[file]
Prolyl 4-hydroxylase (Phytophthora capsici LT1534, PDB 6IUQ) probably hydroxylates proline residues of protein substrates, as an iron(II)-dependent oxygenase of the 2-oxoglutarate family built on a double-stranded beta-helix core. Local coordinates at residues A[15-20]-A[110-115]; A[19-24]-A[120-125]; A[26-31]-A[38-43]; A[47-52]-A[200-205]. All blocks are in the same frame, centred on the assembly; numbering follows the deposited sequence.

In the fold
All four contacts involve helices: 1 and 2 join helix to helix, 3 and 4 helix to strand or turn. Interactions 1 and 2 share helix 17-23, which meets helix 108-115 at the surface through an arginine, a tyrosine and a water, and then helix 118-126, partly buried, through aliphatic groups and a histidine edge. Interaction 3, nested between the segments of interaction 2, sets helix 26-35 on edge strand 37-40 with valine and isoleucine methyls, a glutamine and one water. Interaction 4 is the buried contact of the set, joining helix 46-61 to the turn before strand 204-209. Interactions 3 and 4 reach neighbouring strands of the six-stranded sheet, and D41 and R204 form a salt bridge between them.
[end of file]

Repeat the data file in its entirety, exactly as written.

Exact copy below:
Prolyl 4-hydroxylase (Phytophthora capsici LT1534, PDB 6IUQ) probably hydroxylates proline residues of protein substrates, as an iron(II)-dependent oxygenase of the 2-oxoglutarate family built on a double-stranded beta-helix core. Local coordinates at residues A[15-20]-A[110-115]; A[19-24]-A[120-125]; A[26-31]-A[38-43]; A[47-52]-A[200-205]. All blocks are in the same frame, centred on the assembly; numbering follows the deposited sequence.

In the fold
All four contacts involve helices: 1 and 2 join helix to helix, 3 and 4 helix to strand or turn. Interactions 1 and 2 share helix 17-23, which meets helix 108-115 at the surface through an arginine, a tyrosine and a water, and then helix 118-126, partly buried, through aliphatic groups and a histidine edge. Interaction 3, nested between the segments of interaction 2, sets helix 26-35 on edge strand 37-40 with valine and isoleucine methyls, a glutamine and one water. Interaction 4 is the buried contact of the set, joining helix 46-61 to the turn before strand 204-209. Interactions 3 and 4 reach neighbouring strands of the six-stranded sheet, and D41 and R204 form a salt bridge between them.